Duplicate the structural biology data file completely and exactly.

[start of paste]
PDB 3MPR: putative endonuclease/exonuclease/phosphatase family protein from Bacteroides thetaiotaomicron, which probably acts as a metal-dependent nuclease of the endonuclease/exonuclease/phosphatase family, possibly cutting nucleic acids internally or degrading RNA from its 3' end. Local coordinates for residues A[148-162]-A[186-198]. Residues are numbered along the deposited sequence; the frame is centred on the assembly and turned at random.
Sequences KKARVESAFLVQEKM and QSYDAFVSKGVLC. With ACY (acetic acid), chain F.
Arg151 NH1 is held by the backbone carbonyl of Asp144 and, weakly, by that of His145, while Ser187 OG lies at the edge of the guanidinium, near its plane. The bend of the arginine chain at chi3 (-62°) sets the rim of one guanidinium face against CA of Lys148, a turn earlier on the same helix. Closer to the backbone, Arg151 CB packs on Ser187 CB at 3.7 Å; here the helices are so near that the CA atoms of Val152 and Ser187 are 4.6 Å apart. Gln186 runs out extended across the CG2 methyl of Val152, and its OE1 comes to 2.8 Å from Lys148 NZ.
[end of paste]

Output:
PDB 3MPR: putative endonuclease/exonuclease/phosphatase family protein from Bacteroides thetaiotaomicron, which probably acts as a metal-dependent nuclease of the endonuclease/exonuclease/phosphatase family, possibly cutting nucleic acids internally or degrading RNA from its 3' end. Local coordinates for residues A[148-162]-A[186-198]. Residues are numbered along the deposited sequence; the frame is centred on the assembly and turned at random.
Sequences KKARVESAFLVQEKM and QSYDAFVSKGVLC. With ACY (acetic acid), chain F.
Arg151 NH1 is held by the backbone carbonyl of Asp144 and, weakly, by that of His145, while Ser187 OG lies at the edge of the guanidinium, near its plane. The bend of the arginine chain at chi3 (-62°) sets the rim of one guanidinium face against CA of Lys148, a turn earlier on the same helix. Closer to the backbone, Arg151 CB packs on Ser187 CB at 3.7 Å; here the helices are so near that the CA atoms of Val152 and Ser187 are 4.6 Å apart. Gln186 runs out extended across the CG2 methyl of Val152, and its OE1 comes to 2.8 Å from Lys148 NZ.